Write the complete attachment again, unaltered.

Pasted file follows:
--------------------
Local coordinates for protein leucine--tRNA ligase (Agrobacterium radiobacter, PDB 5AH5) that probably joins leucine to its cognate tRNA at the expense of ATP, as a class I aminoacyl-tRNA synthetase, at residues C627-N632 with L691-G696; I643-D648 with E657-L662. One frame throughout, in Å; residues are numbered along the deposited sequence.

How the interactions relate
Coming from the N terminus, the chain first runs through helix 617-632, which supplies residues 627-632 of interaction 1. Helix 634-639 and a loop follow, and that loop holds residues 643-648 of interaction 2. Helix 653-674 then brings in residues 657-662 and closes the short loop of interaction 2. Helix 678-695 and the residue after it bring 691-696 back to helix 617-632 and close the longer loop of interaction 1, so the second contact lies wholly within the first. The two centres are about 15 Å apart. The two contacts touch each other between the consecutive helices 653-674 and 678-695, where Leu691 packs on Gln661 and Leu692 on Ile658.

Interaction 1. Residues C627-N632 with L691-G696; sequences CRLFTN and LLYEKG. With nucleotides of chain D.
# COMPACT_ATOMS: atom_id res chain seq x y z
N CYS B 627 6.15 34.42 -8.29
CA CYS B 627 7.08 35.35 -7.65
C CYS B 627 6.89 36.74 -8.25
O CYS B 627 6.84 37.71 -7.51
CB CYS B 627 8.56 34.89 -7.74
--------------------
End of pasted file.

Local coordinates for protein leucine--tRNA ligase (Agrobacterium radiobacter, PDB 5AH5) that probably joins leucine to its cognate tRNA at the expense of ATP, as a class I aminoacyl-tRNA synthetase, at residues C627-N632 with L691-G696; I643-D648 with E657-L662. One frame throughout, in Å; residues are numbered along the deposited sequence.

How the interactions relate
Coming from the N terminus, the chain first runs through helix 617-632, which supplies residues 627-632 of interaction 1. Helix 634-639 and a loop follow, and that loop holds residues 643-648 of interaction 2. Helix 653-674 then brings in residues 657-662 and closes the short loop of interaction 2. Helix 678-695 and the residue after it bring 691-696 back to helix 617-632 and close the longer loop of interaction 1, so the second contact lies wholly within the first. The two centres are about 15 Å apart. The two contacts touch each other between the consecutive helices 653-674 and 678-695, where Leu691 packs on Gln661 and Leu692 on Ile658.

Interaction 1. Residues C627-N632 with L691-G696; sequences CRLFTN and LLYEKG. With nucleotides of chain D.
# COMPACT_ATOMS: atom_id res chain seq x y z
N CYS B 627 6.15 34.42 -8.29
CA CYS B 627 7.08 35.35 -7.65
C CYS B 627 6.89 36.74 -8.25
O CYS B 627 6.84 37.71 -7.51
CB CYS B 627 8.56 34.89 -7.74